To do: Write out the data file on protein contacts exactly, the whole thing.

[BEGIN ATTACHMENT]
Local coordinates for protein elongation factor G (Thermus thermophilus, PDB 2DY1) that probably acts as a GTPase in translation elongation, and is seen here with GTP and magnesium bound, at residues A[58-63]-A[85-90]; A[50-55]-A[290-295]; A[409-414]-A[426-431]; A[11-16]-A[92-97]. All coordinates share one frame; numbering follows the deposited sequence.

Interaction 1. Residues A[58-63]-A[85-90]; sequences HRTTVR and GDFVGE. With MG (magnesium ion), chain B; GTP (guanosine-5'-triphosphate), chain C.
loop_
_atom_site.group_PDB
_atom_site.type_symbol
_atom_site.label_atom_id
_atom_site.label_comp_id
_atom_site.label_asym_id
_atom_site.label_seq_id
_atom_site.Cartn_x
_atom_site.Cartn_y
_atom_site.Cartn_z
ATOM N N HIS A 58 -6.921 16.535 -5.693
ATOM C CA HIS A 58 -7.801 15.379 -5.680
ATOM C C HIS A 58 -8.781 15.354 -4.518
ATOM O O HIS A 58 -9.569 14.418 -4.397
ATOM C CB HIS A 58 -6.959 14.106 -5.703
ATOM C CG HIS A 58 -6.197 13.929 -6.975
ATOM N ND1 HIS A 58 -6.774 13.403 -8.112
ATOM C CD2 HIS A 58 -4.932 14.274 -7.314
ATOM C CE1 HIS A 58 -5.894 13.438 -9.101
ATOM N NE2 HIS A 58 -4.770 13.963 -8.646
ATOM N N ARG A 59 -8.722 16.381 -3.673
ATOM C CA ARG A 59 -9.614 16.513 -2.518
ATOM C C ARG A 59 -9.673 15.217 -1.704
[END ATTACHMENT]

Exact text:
Local coordinates for protein elongation factor G (Thermus thermophilus, PDB 2DY1) that probably acts as a GTPase in translation elongation, and is seen here with GTP and magnesium bound, at residues A[58-63]-A[85-90]; A[50-55]-A[290-295]; A[409-414]-A[426-431]; A[11-16]-A[92-97]. All coordinates share one frame; numbering follows the deposited sequence.

Interaction 1. Residues A[58-63]-A[85-90]; sequences HRTTVR and GDFVGE. With MG (magnesium ion), chain B; GTP (guanosine-5'-triphosphate), chain C.
loop_
_atom_site.group_PDB
_atom_site.type_symbol
_atom_site.label_atom_id
_atom_site.label_comp_id
_atom_site.label_asym_id
_atom_site.label_seq_id
_atom_site.Cartn_x
_atom_site.Cartn_y
_atom_site.Cartn_z
ATOM N N HIS A 58 -6.921 16.535 -5.693
ATOM C CA HIS A 58 -7.801 15.379 -5.680
ATOM C C HIS A 58 -8.781 15.354 -4.518
ATOM O O HIS A 58 -9.569 14.418 -4.397
ATOM C CB HIS A 58 -6.959 14.106 -5.703
ATOM C CG HIS A 58 -6.197 13.929 -6.975
ATOM N ND1 HIS A 58 -6.774 13.403 -8.112
ATOM C CD2 HIS A 58 -4.932 14.274 -7.314
ATOM C CE1 HIS A 58 -5.894 13.438 -9.101
ATOM N NE2 HIS A 58 -4.770 13.963 -8.646
ATOM N N ARG A 59 -8.722 16.381 -3.673
ATOM C CA ARG A 59 -9.614 16.513 -2.518
ATOM C C ARG A 59 -9.673 15.217 -1.704